Stopping deforestation is another quick way, says Foley. Decaying trees in the dying forest emit carbon dioxide, while healthy forests carbon dioxide in trees and in the ground. But this is not as simple as throwing seeds in a field and calling it a day. Ecosystem it needs to grow again to its former glory of biodiversity, which will make it more resilient to climate change than to plant only one single-crop plant.
Another obscure method of climate change may be to inform people about the use of electricity. Of all the pains that the plague inflicted on the people, it showed a way to reduce energy, especially for those who had the opportunity to work from home. In the United States, electricity is very popular when people get home from work and start cooking and running their own weapons. It is the time when the sun goes down, when the sun’s power goes down. Since there are no major sources of renewable energy to be used on demand, power supplies must be rotated to achieve the initial fuel efficiency.
But in the future, job fluctuations may mean more power flexibility: Instead of paying for their EVs and operating the laundry when they get home, most people are able to do the work during the day, when demand is minimal and the sun is shining. “The more sun we have, the more electricity we will have in the afternoon,” says Patricia Hidalgo-Gonzalez, director of Renewable Energy and Advanced Mathematics Lab at UC San Diego. “So if we can move as much of our energy as possible to match the record of renewable energy, then it is the best way we can integrate solar energy at a much lower cost.”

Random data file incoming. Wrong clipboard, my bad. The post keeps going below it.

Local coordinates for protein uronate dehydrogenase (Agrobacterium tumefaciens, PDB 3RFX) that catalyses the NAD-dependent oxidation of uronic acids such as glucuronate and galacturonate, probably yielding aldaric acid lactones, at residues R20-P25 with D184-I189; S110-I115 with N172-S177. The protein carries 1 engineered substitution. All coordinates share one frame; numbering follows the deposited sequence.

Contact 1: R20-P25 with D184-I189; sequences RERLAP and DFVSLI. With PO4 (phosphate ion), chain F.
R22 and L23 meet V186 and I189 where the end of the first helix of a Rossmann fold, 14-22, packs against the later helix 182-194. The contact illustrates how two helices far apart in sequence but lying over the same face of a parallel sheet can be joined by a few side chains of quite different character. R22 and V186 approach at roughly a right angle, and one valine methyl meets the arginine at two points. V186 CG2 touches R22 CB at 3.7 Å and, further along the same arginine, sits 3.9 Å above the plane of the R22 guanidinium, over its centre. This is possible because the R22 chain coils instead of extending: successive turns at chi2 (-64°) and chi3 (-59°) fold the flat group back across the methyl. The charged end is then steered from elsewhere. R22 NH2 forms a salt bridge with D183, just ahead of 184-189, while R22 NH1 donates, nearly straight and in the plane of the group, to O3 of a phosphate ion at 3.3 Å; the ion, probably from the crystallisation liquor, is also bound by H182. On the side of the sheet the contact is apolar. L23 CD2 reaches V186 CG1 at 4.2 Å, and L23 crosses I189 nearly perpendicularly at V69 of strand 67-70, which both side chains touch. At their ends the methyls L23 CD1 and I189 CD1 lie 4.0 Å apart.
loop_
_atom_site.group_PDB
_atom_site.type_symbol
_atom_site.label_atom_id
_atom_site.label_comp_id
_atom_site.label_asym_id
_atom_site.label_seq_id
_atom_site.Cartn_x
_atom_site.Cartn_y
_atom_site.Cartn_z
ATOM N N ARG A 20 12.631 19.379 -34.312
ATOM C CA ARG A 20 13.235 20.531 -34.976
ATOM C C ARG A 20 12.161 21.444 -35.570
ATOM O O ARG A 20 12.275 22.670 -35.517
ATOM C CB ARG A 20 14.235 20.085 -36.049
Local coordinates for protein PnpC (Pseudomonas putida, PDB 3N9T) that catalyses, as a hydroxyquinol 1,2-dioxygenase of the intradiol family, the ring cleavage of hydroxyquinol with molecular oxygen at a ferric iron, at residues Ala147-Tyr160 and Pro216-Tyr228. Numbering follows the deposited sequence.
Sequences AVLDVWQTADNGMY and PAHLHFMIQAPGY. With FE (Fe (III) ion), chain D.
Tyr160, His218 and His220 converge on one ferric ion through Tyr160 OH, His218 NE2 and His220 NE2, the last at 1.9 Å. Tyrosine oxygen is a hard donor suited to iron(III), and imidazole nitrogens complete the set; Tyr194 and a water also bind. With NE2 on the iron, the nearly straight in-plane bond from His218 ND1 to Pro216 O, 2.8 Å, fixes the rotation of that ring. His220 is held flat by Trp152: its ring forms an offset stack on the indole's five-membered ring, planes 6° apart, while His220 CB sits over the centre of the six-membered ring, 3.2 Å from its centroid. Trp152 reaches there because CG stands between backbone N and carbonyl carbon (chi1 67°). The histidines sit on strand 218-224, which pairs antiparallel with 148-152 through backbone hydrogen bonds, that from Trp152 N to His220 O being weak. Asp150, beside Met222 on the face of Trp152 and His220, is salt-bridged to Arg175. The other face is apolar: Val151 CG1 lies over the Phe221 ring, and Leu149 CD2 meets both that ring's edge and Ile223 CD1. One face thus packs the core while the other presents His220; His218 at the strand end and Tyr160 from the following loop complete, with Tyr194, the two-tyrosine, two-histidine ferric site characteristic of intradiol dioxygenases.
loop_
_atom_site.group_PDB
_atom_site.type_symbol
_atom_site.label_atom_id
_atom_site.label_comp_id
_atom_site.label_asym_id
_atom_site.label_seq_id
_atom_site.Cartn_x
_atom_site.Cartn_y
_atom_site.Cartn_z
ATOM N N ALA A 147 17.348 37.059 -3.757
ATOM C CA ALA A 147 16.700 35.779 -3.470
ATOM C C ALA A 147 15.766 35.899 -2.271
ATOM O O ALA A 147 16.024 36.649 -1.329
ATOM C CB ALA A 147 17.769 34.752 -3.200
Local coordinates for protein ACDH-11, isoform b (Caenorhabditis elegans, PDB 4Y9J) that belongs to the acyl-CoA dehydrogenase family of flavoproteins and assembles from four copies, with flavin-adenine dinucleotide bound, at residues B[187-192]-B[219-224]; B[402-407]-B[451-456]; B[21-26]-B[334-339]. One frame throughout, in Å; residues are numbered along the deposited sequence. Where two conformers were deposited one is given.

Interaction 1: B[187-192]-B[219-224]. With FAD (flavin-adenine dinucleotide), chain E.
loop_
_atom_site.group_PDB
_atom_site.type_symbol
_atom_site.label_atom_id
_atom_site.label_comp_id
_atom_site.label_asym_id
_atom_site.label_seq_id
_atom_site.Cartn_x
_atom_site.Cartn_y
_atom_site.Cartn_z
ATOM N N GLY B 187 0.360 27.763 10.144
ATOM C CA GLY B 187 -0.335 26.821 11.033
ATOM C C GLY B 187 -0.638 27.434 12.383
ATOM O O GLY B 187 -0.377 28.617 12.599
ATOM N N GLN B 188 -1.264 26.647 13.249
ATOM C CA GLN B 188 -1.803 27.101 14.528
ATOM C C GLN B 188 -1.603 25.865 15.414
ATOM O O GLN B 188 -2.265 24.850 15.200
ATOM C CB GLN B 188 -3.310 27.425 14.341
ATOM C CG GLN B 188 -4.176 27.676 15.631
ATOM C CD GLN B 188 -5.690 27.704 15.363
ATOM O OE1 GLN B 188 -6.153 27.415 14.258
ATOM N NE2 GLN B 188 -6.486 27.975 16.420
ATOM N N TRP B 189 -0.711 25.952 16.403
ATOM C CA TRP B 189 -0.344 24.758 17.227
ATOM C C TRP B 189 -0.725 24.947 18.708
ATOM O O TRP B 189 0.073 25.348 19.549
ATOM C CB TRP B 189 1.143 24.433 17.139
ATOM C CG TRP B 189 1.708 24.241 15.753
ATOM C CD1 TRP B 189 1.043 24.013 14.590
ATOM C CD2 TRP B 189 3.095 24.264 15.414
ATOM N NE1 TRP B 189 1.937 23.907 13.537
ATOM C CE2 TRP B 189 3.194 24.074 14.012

However, Foley suggests that personal change is not enough to minimize it. And no one wants to go back to the world of closed business and limited mobility. “Having everyone stay home, with other people being laid off, and a lot of financial work not happening is probably not the way we want to destroy the world,” says Foley.
Some of the major upgrades – such as grid upgrades, air conditioning, and other systemic changes – should be followed only by governments. But Foley suggests that some will work better if the government cooperates with consumers and puts in the money to support good elections. “The government does not know how to control its spending,” says Foley. We throw in a lot of money and often get frustrated after that. That is why I am so fascinated by so many small experiments instead of big ones to get all the attention. ”
Consider, for example, the government’s ability to encourage landowners to adopt green technology, which in the past has been a factor in using tax returns and tax deductions to speed up the purchase of solar panels. Says Foley: “The government has not made the solar system cheap. “But the government has helped by raising more money along the way.” Now, he thinks, similar types of tax breaks and other incentives can be converted to other devices, such as heat pumps, which transfer heat inside and outside the house instead of absorbing heat. making heat. Heat pumps do not burn oil like an oven, so they can run with clean energy, and work well, saving homeowners. hundreds of dollars a year.